What Makes Employees Happy and Productive?
Mercer's new 'Inside Employees' Minds' survey finds some interesting trends about the employees and the workplace.
The study, which took a look at the preferences of 3,000 U.S. workers, found that while base pay was the most important factor for all workers of all age groups, things vary a bit from there.
While older workers next focus on their retirement plan, the number two most important factor for millennials is career opportunity.
"They want transparency," said Ilene Siscovick, a partner at Mercer. "They want to understand what it's going to take to move up in their career."
In addition to transparency, Siscovick said they are focused on the velocity of their advancement and want some measure of control over it.
The report also found that there is a growing goal disconnect. Fewer employees today (72 percent) versus 2011 (82 percent) see how their work contributes to achieving the organization's overall goals.
Siscovick recommends that more employers take the temperature of their workforce and workplace to learn the different priorities of the different demographics.
"There are different preferences from the Baby Boomers, Gen X, Gen Y," she explained.
She believes the onus is on employers and managers to frame out career philosophies.
Another interesting trend is the "happy, but leaving" one. The survey found that nearly two in five workers are seriously considering leaving their job, even though they are generally satisfied with their current position and compensation.
That trend is being driven by the younger generations - X, Y (Millennials), and the incoming Z - which now account for the majority of the workforce. These employees have decidedly different views and expectations about work than their older colleagues.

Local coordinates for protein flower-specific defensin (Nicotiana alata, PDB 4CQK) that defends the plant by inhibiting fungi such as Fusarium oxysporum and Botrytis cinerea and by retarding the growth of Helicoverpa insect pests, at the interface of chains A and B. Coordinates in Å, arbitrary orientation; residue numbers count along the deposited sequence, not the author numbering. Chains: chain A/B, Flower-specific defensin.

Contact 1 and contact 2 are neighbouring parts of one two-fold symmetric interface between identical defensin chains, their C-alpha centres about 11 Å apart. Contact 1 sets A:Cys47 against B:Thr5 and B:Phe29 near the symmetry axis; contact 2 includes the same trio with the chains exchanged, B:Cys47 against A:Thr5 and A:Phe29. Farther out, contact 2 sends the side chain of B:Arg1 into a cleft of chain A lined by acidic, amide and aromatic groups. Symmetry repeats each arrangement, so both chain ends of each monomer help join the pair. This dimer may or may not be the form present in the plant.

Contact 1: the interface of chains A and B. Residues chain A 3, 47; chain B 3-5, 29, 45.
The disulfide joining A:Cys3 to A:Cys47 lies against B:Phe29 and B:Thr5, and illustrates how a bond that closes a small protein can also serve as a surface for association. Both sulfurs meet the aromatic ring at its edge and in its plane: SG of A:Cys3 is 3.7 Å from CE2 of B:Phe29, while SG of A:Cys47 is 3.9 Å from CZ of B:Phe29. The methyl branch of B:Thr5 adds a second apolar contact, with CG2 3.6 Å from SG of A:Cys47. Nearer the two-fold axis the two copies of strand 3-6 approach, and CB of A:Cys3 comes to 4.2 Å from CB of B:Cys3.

The majority of workers (66 percent) are satisfied with their current health coverage, but are concerned about the future affordability.
"Benefits are very highly valued and make employees feel appreciated," she said. "53 percent agree that benefits are one of the reasons they work where they do."
The report shows favorability with retirement benefits (60 percent), but more and more workers are growing concerned about expenses when they are retired.
"Employees doubt their financial readiness for retirement, especially when it concerns health care, expenses, and retirement," Siscovick said.
The data shows 32 percent of workers surveyed say saving for health care expenses in retirement is a top priority. That figure is up from 24 percent just five years ago.
Younger workers are driving the demand for greater benefit flexibility, challenging many of the status quos that employers have in place.